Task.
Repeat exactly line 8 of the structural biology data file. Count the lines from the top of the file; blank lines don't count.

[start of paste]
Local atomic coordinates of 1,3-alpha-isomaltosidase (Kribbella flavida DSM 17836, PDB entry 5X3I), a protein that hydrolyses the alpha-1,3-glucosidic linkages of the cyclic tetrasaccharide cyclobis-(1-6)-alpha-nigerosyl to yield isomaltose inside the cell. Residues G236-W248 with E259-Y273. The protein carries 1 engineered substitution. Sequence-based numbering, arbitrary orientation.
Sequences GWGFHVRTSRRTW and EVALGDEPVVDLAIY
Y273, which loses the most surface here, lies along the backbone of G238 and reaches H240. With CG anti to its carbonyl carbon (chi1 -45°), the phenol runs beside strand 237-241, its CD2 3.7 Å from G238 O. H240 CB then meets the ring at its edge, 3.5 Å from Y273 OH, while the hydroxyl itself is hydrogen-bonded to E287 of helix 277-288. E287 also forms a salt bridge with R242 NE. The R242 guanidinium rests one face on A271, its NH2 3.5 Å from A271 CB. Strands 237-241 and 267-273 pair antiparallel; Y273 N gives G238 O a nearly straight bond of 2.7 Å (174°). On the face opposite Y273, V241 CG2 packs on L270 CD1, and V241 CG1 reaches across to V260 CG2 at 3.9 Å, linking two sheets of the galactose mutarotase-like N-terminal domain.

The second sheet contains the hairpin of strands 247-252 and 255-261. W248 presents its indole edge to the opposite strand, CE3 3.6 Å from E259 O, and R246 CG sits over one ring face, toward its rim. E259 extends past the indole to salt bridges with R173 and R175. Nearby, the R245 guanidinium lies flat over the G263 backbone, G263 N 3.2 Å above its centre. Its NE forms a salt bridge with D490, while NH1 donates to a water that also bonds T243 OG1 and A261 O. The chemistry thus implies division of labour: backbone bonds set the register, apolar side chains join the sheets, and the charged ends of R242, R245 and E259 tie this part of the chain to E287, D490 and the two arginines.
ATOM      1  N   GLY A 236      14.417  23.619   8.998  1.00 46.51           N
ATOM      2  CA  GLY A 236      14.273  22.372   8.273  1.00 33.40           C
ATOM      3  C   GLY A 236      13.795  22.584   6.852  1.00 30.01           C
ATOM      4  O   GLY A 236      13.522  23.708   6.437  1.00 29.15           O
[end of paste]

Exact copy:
ATOM      4  O   GLY A 236      13.522  23.708   6.437  1.00 29.15           O